While some WNBA players can dunk, they're not throwing down a windmill slam in the middle of a game. I'm sorry, but there has never been a Vince Carter in the WNBA, and there's a biological reason why.
Like men's soccer, NBA is a more appealing sport, being broadcast at a higher volume than the WNBA. They have more lucrative TV deals, more advertisers and better athletes. On top of that, they play longer seasons -- 82 games compared to 34 -- and have almost triple the teams the WNBA has.
To assume that there is a culture in sports promulgating inequality among genders is asinine. There's a reason why Ronda Rousey was one of the highest-paid fighters when she was at the top of her game. It not because the UFC valued women over men, or men over women. It's because she was the biggest draw. She headlined every PPV, was marketed extensively, and she had sponsors and advertisers lining up at her front door. She didn't excel in one area, but rather all area.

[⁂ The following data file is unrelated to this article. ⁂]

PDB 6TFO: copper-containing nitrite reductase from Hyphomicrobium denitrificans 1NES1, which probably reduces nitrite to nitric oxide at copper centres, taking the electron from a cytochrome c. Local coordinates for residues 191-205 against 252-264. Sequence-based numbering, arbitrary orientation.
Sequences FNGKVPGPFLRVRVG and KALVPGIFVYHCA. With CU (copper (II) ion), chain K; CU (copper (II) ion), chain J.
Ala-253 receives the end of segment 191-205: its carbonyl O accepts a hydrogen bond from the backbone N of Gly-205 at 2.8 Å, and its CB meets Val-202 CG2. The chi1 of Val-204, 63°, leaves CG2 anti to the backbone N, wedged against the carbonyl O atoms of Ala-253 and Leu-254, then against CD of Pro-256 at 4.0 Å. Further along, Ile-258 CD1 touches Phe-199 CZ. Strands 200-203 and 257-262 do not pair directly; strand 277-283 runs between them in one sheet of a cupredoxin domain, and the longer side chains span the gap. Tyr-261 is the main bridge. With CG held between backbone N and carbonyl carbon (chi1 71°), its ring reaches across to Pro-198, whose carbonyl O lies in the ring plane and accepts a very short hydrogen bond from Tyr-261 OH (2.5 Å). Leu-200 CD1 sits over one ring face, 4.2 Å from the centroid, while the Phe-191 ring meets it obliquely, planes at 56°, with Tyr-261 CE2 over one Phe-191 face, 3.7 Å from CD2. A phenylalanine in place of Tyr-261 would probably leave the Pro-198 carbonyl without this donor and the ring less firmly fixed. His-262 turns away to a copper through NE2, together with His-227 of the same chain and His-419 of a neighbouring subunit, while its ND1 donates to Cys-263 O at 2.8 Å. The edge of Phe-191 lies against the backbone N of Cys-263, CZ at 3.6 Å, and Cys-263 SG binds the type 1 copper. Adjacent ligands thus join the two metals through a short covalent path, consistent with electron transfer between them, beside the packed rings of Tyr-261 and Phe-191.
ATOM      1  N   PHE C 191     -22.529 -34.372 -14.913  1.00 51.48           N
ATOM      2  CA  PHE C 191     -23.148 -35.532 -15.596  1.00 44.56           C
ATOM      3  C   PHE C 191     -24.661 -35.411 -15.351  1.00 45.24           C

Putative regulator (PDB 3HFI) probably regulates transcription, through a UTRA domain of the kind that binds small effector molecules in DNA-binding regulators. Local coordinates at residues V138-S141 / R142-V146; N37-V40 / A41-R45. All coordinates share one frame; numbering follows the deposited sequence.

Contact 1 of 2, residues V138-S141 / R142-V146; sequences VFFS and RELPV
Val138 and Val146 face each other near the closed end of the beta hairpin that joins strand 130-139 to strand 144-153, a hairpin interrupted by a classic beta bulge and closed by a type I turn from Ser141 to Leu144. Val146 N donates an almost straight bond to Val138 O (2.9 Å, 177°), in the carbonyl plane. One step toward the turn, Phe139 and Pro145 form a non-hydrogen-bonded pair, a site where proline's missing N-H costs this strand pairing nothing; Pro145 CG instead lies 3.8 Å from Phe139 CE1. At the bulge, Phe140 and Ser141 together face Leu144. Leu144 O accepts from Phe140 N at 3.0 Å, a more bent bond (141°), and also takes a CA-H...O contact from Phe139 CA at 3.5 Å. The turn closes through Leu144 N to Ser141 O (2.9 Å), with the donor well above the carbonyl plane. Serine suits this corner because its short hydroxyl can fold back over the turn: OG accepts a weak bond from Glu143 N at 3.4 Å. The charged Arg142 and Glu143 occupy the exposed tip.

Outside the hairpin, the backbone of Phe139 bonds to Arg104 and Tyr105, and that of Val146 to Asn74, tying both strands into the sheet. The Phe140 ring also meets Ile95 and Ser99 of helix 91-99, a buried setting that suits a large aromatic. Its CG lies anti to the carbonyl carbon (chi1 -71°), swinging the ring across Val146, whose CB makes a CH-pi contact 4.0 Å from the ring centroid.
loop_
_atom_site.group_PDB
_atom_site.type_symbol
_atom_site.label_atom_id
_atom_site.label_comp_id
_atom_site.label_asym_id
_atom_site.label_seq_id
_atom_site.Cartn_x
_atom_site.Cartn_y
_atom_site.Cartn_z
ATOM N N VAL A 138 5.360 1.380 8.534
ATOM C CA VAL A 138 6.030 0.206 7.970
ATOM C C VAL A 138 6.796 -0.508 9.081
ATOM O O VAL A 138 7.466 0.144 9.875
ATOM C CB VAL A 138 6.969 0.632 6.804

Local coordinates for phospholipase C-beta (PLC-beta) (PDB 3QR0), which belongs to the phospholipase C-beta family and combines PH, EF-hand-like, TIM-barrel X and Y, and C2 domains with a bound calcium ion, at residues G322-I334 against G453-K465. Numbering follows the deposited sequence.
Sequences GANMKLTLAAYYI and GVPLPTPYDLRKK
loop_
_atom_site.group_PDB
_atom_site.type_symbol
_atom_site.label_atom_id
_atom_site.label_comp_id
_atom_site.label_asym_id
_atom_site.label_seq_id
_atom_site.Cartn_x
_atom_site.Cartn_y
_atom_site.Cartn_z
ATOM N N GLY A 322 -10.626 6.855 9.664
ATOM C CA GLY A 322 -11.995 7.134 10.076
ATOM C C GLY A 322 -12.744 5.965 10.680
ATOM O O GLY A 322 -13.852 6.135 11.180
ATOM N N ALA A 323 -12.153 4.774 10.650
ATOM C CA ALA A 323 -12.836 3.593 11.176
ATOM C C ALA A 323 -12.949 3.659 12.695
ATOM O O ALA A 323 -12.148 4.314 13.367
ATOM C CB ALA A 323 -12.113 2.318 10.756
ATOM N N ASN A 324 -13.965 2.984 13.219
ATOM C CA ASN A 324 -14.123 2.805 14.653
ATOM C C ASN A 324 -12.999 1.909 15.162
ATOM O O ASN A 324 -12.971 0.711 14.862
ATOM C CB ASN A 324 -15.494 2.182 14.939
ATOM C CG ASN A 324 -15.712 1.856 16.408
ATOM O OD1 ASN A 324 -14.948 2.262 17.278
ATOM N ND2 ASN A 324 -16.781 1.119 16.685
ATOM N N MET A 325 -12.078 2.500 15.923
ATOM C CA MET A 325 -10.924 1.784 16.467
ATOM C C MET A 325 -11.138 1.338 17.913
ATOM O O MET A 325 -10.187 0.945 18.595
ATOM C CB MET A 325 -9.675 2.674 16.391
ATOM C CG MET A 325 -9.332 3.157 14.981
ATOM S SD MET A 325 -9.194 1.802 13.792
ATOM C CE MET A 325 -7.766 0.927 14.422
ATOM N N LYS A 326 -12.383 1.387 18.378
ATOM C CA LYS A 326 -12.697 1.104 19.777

And that is what is being lost in the argument between the soccer pay gap. It's not enough to just dominate on the field. It's not enough that your ticket sales are higher because you're winning. You have to have sponsors, advertisers, and overwhelming demand for your product.
The pay gap between men and women is soccer has less to do with male privilege, and more to do with basic economics. If women want to be paid more in soccer, they have to get more fans and more support from the marketing community. People have to be willing to support the team with their dollar, not their politics.
As for the current state of pay in soccer, there's a word for that: fair.